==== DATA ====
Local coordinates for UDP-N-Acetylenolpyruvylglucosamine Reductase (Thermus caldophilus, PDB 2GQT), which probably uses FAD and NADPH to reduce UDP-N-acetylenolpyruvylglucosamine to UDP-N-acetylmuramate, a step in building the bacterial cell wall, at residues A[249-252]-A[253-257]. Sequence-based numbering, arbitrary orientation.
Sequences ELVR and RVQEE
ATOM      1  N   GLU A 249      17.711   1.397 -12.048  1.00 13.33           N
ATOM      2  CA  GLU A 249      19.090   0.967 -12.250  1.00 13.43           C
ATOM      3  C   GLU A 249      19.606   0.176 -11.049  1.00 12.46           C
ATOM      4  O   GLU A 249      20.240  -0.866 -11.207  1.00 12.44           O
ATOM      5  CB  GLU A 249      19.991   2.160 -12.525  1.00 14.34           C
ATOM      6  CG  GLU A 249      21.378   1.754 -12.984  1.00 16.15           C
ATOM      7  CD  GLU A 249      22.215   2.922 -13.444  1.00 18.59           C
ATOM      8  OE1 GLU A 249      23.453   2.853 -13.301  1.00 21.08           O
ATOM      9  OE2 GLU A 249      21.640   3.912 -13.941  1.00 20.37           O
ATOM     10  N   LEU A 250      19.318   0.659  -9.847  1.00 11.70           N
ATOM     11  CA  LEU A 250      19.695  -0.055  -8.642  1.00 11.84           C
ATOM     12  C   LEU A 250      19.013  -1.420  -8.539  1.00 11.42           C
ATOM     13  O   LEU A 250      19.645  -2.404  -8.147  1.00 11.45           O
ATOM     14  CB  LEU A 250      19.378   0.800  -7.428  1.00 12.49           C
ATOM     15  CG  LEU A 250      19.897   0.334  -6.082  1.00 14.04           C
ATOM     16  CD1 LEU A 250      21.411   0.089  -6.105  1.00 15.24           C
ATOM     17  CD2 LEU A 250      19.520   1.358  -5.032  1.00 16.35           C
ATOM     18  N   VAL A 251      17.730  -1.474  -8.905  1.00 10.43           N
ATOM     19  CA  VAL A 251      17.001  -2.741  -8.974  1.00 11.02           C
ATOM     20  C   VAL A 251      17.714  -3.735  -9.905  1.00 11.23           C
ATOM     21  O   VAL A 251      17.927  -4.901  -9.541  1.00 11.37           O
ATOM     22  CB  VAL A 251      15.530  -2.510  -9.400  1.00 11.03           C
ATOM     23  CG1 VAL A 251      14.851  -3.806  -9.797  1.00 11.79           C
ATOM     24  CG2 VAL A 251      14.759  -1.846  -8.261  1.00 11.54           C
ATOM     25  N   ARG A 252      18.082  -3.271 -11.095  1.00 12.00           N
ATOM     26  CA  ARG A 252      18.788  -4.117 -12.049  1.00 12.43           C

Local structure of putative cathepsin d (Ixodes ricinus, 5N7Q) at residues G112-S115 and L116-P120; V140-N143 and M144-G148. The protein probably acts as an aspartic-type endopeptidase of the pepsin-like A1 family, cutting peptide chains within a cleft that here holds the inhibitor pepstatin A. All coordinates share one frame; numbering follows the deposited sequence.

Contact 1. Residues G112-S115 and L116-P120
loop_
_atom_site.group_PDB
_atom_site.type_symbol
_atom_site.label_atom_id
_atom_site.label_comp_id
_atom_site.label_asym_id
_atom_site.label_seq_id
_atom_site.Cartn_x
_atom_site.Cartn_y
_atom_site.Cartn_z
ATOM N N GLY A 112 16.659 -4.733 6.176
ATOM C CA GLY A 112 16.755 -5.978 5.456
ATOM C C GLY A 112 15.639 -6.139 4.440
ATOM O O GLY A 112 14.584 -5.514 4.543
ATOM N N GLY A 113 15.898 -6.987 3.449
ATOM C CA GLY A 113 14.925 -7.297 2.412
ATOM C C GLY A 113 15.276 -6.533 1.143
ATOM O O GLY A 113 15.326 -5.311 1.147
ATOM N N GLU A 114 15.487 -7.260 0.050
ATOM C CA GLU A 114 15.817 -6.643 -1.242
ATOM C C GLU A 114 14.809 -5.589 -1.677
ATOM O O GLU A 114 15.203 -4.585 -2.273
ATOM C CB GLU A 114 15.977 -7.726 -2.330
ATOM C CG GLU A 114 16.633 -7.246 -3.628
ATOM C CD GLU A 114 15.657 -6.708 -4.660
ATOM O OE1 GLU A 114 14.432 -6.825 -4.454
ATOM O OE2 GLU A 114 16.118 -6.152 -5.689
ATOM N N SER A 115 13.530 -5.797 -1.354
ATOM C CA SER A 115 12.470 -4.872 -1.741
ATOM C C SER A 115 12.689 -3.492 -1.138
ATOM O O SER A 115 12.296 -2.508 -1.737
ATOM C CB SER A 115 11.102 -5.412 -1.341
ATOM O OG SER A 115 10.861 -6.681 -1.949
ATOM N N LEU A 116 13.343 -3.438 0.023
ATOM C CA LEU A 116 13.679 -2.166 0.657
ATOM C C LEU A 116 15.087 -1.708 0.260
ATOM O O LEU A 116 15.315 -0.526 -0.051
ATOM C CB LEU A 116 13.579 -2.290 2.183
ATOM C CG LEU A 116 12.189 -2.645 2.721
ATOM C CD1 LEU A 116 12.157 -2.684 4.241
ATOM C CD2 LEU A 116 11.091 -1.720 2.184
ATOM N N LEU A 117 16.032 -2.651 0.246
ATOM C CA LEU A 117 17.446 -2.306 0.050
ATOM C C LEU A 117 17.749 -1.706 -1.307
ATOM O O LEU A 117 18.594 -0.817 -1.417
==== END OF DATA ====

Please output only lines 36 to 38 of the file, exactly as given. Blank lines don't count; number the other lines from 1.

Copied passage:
_atom_site.label_asym_id
_atom_site.label_seq_id
_atom_site.Cartn_x